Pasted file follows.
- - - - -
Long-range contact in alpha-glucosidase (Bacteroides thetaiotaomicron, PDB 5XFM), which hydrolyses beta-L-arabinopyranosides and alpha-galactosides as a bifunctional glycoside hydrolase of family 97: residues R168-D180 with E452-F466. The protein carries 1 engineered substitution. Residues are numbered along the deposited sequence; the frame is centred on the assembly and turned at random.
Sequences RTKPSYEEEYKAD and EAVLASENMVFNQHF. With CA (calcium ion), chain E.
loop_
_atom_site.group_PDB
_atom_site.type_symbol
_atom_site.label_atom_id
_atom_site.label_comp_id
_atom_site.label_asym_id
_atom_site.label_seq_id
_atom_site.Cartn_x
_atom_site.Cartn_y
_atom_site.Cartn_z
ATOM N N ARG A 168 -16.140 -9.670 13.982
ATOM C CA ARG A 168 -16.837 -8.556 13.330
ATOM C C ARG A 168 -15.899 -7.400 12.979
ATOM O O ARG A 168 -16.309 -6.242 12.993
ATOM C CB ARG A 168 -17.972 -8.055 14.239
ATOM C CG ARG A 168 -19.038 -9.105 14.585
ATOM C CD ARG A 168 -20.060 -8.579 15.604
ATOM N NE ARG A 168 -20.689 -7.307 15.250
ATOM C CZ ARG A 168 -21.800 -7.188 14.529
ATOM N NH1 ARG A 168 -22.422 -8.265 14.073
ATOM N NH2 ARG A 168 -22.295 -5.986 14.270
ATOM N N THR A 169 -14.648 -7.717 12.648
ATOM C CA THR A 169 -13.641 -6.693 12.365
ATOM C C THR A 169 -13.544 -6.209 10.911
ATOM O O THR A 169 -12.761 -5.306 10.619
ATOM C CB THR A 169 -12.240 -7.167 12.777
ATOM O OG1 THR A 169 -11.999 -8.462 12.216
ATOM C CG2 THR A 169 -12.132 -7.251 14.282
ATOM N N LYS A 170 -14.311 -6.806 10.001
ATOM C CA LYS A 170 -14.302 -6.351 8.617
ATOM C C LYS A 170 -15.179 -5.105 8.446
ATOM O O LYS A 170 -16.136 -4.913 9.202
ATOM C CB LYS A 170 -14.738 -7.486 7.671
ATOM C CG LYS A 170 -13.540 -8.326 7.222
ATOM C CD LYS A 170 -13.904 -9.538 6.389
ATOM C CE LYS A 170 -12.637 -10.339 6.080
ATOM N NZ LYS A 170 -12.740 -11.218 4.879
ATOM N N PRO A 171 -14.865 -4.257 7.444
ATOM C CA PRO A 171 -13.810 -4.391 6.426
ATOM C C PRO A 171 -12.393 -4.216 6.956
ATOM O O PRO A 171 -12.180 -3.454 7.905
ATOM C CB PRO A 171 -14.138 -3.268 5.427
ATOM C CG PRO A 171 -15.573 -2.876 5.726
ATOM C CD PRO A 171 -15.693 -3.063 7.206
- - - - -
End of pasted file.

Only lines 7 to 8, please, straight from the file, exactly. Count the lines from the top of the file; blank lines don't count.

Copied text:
_atom_site.label_comp_id
_atom_site.label_asym_id